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IN BRIEF

Nonfiction

July 18, 1993|CHRIS GOODRICH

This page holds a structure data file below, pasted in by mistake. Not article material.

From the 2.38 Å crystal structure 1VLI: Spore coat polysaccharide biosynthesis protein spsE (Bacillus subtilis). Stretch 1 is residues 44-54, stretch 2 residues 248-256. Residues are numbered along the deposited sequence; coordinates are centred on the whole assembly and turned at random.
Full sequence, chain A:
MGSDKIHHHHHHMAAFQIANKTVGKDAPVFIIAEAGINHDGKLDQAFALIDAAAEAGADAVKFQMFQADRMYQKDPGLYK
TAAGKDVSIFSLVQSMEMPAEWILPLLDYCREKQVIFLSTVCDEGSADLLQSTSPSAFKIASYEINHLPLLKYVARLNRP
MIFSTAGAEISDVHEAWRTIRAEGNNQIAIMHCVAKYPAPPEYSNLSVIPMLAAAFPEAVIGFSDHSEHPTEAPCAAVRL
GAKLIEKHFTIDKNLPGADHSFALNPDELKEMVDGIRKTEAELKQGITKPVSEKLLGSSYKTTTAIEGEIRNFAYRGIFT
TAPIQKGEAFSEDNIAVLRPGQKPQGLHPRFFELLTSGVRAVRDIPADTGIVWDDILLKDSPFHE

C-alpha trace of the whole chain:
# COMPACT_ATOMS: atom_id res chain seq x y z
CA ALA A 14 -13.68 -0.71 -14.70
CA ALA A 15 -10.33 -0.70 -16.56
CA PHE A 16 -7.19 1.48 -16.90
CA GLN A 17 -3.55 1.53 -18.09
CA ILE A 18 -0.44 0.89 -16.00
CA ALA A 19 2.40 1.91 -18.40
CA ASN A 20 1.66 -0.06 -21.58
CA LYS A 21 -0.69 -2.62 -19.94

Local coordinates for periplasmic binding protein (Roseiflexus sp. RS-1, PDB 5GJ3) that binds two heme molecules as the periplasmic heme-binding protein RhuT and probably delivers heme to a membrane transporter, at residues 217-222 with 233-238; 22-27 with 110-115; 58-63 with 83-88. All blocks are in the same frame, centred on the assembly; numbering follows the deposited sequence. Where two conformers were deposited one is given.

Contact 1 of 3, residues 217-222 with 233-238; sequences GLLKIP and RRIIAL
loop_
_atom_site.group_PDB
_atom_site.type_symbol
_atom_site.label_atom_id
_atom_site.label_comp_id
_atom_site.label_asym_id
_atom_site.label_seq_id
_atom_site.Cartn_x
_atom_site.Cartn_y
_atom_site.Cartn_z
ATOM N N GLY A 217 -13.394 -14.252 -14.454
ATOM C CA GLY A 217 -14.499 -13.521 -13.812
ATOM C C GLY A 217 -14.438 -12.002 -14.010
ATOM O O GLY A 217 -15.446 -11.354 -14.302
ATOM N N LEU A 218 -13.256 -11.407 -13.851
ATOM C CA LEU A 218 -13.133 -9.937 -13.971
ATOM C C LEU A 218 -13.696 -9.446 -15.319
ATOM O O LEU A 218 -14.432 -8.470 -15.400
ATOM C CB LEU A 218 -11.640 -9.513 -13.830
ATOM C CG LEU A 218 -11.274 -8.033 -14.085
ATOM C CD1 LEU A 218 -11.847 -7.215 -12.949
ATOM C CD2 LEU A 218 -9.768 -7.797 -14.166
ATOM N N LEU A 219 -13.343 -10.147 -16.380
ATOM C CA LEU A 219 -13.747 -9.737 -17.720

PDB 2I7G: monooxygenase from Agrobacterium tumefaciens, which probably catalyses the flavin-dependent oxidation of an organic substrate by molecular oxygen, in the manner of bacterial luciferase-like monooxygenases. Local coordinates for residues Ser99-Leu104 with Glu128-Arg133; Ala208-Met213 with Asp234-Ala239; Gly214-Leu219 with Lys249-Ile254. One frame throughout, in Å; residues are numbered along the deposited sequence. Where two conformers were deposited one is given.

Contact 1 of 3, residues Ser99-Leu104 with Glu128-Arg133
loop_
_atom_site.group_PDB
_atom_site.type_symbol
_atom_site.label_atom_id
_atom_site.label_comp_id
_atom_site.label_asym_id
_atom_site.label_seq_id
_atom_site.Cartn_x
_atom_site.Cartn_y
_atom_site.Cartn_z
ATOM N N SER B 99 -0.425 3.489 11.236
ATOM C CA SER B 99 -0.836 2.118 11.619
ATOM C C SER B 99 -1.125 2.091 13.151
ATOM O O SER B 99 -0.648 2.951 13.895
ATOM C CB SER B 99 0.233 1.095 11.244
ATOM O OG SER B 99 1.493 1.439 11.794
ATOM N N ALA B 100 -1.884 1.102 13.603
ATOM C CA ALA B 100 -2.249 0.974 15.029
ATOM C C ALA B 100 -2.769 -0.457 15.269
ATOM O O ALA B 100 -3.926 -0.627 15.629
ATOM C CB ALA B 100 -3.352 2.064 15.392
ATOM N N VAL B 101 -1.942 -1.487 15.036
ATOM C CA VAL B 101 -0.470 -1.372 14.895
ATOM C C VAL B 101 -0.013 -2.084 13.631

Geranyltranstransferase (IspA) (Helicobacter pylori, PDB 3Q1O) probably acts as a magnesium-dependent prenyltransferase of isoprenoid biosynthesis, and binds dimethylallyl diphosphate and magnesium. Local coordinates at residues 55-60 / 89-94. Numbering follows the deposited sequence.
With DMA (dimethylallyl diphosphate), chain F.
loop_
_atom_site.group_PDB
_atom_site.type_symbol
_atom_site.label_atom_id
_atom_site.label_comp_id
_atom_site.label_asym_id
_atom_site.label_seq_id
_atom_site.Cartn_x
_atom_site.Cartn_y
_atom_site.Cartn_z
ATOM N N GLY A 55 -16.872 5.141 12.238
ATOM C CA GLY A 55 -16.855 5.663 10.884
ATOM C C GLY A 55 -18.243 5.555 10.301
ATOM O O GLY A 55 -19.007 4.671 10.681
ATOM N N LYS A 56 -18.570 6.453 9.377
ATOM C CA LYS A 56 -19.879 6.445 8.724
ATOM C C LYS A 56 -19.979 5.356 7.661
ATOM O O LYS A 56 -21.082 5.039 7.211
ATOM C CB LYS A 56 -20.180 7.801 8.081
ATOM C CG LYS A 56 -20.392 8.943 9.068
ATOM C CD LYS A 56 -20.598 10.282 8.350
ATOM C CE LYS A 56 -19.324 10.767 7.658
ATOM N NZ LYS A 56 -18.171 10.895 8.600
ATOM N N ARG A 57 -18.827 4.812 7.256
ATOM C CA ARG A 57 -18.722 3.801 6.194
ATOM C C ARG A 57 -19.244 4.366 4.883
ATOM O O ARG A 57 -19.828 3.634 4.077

THE LAND WHERE THE BLUES BEGAN by Alan Lomax (Pantheon: $25; 539 pp.). Alan Lomax and his father, John Lomax, began recording Southern black music in the 1930s, decades before folk and blues were "discovered" by white musicians of the rock 'n' roll era. The Lomaxes didn't get to Tunica County, Miss., in time to interview the now-legendary bluesman Robert Johnson--he was dead at 21, apparently poisoned--when Alan Lomax returned to his native South as a Library of Congress researcher in 1942--but on that and subsequent recording campaigns he found gold on every street corner. Lomax recounts meetings with obscure musicians who later became famous--Muddy Waters before he made good in Chicago, for example--but the enthralling sections of "The Land Where the Blues Began" are the author's conversations with prison singers like Bama, musicians like the fife-making Napoleon Strickland, and railway-track rhythm callers like Houston Bacon. Lomax doesn't stick closely to his musical subject, yet the reader hardly cares because it's impossible not to be fascinated by these oral histories of roustabouts, work gangs, evil "Mister Charlies," and levee mule teams. This is a remarkable, one-of-a-kind book, where even blues aficionados are sure to find gems they've never heard before . . . such as the song by a World War II inductee in Mississippi that begins, "Uncle Sam ain't nary woman, but he sho can take your man."

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